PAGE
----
Rebuking the Rebuker

The five weekday minyanim that I regularly daven at in my neighborhood are usually quiet during weekday davening. However, there was one occasion when two young men were engaging in conversation during Chazara HaShas.

Here’s a conversation that did not take place:

Me: You know the Shulchan Aruch brings down that it’s a serious aveira to talk during Chazaras HaShas?

Young Man: I’m not quite convinced that you’re so concerned about my spiritual well being – but thanks anyway.

Me: Well I like to daven in a place that is quiet.

Young Man: That’s nice, but right now I prefer a little bit of shmoose time with my friend.

Me: But my preference is backed by the halacha.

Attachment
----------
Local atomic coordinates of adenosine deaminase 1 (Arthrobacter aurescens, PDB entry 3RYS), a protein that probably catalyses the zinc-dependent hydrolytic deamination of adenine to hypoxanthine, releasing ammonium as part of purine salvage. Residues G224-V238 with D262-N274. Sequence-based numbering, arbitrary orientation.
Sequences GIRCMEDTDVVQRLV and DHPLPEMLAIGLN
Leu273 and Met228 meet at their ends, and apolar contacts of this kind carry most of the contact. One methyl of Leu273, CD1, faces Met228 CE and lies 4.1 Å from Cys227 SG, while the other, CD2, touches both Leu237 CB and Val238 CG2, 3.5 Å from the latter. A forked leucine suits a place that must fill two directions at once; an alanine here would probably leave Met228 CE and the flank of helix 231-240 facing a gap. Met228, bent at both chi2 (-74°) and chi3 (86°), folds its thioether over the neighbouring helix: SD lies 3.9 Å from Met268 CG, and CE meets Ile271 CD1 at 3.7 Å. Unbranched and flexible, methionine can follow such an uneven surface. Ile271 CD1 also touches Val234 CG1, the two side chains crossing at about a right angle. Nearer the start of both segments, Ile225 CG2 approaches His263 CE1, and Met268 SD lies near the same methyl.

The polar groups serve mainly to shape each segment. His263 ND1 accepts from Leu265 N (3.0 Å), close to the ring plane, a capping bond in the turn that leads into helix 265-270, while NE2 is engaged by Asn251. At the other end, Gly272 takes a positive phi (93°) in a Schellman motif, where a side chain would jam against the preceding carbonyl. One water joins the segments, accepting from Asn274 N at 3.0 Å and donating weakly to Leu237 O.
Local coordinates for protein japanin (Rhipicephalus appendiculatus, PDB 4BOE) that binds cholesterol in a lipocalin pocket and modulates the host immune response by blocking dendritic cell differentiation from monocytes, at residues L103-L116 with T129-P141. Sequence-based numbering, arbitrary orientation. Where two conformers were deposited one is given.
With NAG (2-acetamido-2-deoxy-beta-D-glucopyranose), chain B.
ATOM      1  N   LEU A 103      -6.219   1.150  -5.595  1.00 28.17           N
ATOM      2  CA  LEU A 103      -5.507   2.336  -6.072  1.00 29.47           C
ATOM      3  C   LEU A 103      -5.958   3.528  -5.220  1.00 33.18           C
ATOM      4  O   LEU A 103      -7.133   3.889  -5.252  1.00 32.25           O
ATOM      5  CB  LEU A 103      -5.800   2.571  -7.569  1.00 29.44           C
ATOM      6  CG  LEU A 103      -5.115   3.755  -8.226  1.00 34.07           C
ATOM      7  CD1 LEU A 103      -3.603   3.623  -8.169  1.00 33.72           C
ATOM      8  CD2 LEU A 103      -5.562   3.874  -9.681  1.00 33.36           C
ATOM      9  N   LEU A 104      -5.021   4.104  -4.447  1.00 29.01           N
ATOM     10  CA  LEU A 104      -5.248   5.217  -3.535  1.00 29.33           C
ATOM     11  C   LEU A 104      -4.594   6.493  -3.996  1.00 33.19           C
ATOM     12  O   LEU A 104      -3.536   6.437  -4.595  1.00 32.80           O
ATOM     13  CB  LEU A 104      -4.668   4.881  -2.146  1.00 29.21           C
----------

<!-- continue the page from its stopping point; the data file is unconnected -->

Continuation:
Young Man: I learned that a person should not use the Torah as a spade to dig, which I was taught means you should not use the Torah for your only personal gain.

Me: It’s not my personal gain, it’s better for the whole Tzibbur if the Shul is quiet.

Young Man: And it’s also better for the whole Tzibbur if this is not a place of sinas chinam – didn’t you watch any Tisha B’Av videos last year?!

Me: There’s an understanding in this Shul that people don’t talk during davening.

Young Man: I usually don’t talk, but today I did and I think you are seriously transgressing the halachos of rebuke.

Me: Perhaps you’re right. Sorry for not handling this properly.

Young Man: No problem.

Get Shul Politics Weekly via Email

Enter your email address:

Delivered by FeedBurner

2 thoughts on “Rebuking the Rebuker”

Comments are closed.